F5 has been very active in the service provider footprint for DNS, especially for high performance authoritative or caching resolver functions. In addition to those use cases, now F5 is able to augment them with what we call Intelligent DNS. In essence we’re taking our ability to use our monitoring functions (which are part of F5 BIG-IP GTM) and apply them so that DNS responses for DNS queries for the Mobile Core reflect the availability and health of the services which sit behind those DNS query names.
So what does this mean in real terms? With these optimizations, subscribers will benefit through increased service reliability and higher performance while Service Providers receive higher customer satisfaction. If subscribers are happy, you get loyalty and you see repeat users by making sure the service works optimally, every time.
Perhaps first we need to talk about how a regular Mobile Core operates during connection setup for a core which uses static DNS. As you can see from the diagram, we have a simplified view of the core which is present in 3G and 4G network designs. On the left you’ll see the mobile device, or smartphone, and on the right you’ll see the Packet Gateways (PGWs) or Gateway GPRS Support Nodes (GGSNs). These are the gateways between the Service Provider core network and the internet and other IP services. Now for a device to get connectivity to the internet, it needs to initiate a connection. In 4G/LTE for example, this is performed through the Management Mobility Entity (MME). Now, you’ve probably seen in the Settings area on your smartphone that there’s a reference to an “APN” or Access Point Name. What that APN does is tell the network which service your device needs to establish a data connection. And that APN name is specified as a DNS name.
That query ends up turning into a DNS request which is emitted by the MME so it can set up the connection. So it might look something like “apn.carrier.com” and once resolved by the DNS service inside the Mobile Core, it will resolve to an IP address, like 192.168.1.1. Now, the DNS service itself will pass not just one, but a complete list of all of the possible gateway addresses. Some DNS services might also randomize the order of the list so that the MME might spread the load on the PGWs. Sounds reasonable doesn’t it?
Well, there are a few problems with that approach:
What if the PGW unexpectedly went down? The DNS system has now directed the MME to an unreachable resource. Now it isn’t the end of the world, but it results in a delay in the connection setup and the MME times-out on the PGW that’s no longer in service. This impacts the customer experience and by extension, customer satisfaction.
And remember, that until that PGW is removed from the DNS records, it will continue to serve bad DNS answers. To solve this, manual intervention is required, and that increases OpEx for the carrier.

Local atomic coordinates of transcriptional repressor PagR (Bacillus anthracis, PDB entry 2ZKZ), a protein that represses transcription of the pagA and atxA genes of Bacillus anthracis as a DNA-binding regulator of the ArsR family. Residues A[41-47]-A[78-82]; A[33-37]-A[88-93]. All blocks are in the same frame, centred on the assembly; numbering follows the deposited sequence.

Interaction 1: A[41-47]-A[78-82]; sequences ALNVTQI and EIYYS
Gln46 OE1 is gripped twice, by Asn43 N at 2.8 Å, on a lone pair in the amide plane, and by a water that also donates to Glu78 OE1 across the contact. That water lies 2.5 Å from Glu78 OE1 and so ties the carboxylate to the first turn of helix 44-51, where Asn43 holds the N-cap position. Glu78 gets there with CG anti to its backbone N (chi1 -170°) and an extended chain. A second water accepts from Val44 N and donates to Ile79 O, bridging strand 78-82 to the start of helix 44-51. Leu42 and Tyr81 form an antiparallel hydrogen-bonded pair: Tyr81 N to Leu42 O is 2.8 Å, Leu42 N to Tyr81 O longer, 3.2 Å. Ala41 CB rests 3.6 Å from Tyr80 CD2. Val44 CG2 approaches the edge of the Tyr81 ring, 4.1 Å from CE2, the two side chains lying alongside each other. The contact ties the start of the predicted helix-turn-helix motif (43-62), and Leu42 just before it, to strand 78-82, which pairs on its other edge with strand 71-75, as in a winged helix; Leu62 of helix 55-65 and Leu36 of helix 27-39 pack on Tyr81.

And the of course there’s the loading of those PGWs.
Let’s take a look….
Just because the DNS service might have randomized the reply order to set some form of load distribution, this doesn’t equate to an even distribution in reality. Data sessions from mobile devices last anywhere from a few seconds to tens of hours, and the loading they place on the PGW is totally determined by how much data the client sends or receives. Placing additional capacity onto an already maxed PGW simply decreased connection speed for the mobile device and again, that leads to poor customer satisfaction.
Using BIG-IP GTM with Intelligent DNS, the DNS service is made into a dynamic directory with intelligent answers based on service availability and loading.
The big improvement is that BIG-IP is able to monitor services through a variety of real-time health checks.
The system is highly customizable and allows a Mobile Core administrator the ability to use GTP Echo monitors (these are built right in to the BIG-IP GSLB engine) which check for active availability of the protocol that carries the data.
They can also use External monitors which can factor in other parameters such as live loading information or consider environmental information, such as device temperature and equipment status.
Using these optimizations, the DNS engine considers each IP address it monitors and assigns scores to each so that it may give an optimal reply for any given DNS query. Using this scoring mechanism, BIG-IP GTM can intelligently provide a single IP address as a reply to any given query based on its real-time feed of PGW availability and health.
So what are the benefits?
If a PGW fails unexpectedly, the BIG-IP Intelligent DNS service identifies the unavailability and stops providing DNS responses which contain that PGW’s IP address. Through loading data, the Intelligent DNS service provides answers for the most appropriate PGW in real-time. No longer will a subscriber be placed onto an overloaded PGW. All of this means there’s reduced OpEx through the automation of DNS records to service availability, together with an optimal user experience.
Stop by the F5 Booth at Mobile World Congress in Barcelona from February 24th through 27th for a demonstration of F5 Intelligent DNS in action. We’re at hall 5 in booth 5G11.